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Psychology and Psychotherapy: Research Studys

Brief Review on the Memory Types and their Location and Function

Behzad Saberi*

Department of Medical Research, Iran

*Corresponding author: Behzad Saberi, Department of Medical Research, Iran

Submission: August 02, 2021Published: September 16, 2021

DOI: 10.31031/PPRS.2021.05.000605

ISSN 2639-0612
Volume5 Issue1


Memory is an important part of brain function which can be affected by various pathologies. Studying about memory is important in both basic and clinical science. This is a brief review on the memory types and their location and function.

Keywords: Memory types; Anatomical location; Function


Memory can be classified into declarative/explicit and nondeclarative/implicit. Declarative/explicit memory can be divided into semantic, episodic and short-term/working memory while nondeclarative/implicit memory can be divided into procedural, conditioning and motor skills/memory [1-3]. Semantic memory is located in parahippocampal gyrus and its function would be world facts remembering. Episodic memory is located in the hippocampus and its function includes the life episodes and events related memory. Short-term/working memory is located in the prefrontal cortex and its function would be information retention for ongoing behavior guidance.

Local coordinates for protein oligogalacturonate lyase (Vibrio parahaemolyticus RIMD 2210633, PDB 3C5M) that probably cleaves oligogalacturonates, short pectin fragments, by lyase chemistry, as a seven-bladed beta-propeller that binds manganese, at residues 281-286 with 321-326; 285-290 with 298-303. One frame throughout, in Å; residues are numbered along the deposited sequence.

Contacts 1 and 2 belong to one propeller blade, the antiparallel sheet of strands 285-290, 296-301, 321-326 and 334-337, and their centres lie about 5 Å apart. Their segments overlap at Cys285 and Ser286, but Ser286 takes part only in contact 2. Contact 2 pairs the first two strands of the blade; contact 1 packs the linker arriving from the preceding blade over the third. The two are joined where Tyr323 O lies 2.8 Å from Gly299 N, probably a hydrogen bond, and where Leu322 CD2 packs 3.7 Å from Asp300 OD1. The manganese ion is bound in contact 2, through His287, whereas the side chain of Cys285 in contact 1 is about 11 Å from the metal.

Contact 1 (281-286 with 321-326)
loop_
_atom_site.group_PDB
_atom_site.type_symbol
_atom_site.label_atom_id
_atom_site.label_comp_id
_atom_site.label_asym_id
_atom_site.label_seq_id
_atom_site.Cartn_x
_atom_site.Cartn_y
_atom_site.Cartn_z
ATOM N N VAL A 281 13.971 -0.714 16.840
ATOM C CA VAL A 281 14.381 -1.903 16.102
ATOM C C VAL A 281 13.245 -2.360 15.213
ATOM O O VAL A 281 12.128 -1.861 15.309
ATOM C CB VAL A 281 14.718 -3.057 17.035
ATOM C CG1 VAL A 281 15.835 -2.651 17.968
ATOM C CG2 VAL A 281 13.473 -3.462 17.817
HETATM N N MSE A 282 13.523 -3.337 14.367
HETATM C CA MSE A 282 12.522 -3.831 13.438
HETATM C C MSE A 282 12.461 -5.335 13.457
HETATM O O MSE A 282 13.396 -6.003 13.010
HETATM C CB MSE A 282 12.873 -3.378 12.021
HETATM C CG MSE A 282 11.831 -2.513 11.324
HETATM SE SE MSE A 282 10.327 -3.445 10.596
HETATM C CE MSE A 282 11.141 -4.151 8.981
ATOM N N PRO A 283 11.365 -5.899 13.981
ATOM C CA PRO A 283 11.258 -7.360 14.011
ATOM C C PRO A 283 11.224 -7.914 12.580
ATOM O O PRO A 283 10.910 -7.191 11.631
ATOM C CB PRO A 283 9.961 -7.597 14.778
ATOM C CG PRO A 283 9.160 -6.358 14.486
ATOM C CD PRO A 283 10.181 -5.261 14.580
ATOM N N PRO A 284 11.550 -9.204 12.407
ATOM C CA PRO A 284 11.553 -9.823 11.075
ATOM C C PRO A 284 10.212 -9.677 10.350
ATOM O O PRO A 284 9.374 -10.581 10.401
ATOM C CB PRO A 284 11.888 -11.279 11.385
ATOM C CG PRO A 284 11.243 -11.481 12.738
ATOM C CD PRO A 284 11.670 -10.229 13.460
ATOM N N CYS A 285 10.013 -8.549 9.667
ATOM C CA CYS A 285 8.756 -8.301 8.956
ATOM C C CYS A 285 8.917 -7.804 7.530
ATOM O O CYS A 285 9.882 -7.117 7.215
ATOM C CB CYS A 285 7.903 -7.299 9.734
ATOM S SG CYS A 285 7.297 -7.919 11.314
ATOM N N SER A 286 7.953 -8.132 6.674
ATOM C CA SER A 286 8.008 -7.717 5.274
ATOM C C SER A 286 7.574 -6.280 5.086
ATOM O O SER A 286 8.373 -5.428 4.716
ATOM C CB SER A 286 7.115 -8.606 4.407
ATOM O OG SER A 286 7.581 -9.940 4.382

Procedural memory which is located in the striatum will function for tasks remembering and behavioral habits formation. Conditioning memory is anatomically distributed and its function would be associating a stimulus which evokes a response which would be reasonable from a second stimulus. Motor skills/memory which its learning location would be the cerebellum and its storage would happen in the cerebellum and the other part of the brain which is not clearly known maybe in the cortex would function as the motor skills learned memory [4-6].


It is important for the clinicians to have knowledge about various types of memory and their anatomical location and function so that it can be possible to approach the patients suffering from memory problems better during clinical practice. Also having such knowledge would help to work on basic research studies in the field of memory and related pathologies [7,8].


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  3. Kandel ER, Dudai Y, Mayford MR (2014) The molecular and systems biology of memory. Cell 157(1): 163-186.
  4. Duncan J, Owen AM (2000) Common regions of the human frontal lobe recruited by diverse cognitive demands. Trends Neurosci 23(10): 475-483.
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  6. Brodziak A, Brewczynski A, Bajor G (2013) Clinical significance of knowledge about the structure, function, and impairments of working memory. Medical Science Monitor 19: 327-338.
  7. Binder JR, Desai RH (2011) The neurobiology of semantic memory. Trends Cogn Sci 15(11): 527-536.
  8. Baddeley AD (2007) Working memory, thought, and action. Oxford University Press, London, UK.

© 2021 Behzad Saberi, This is an open access article distributed under the terms of the Creative Commons Attribution License , which permits unrestricted use, distribution, and build upon your work non-commercially.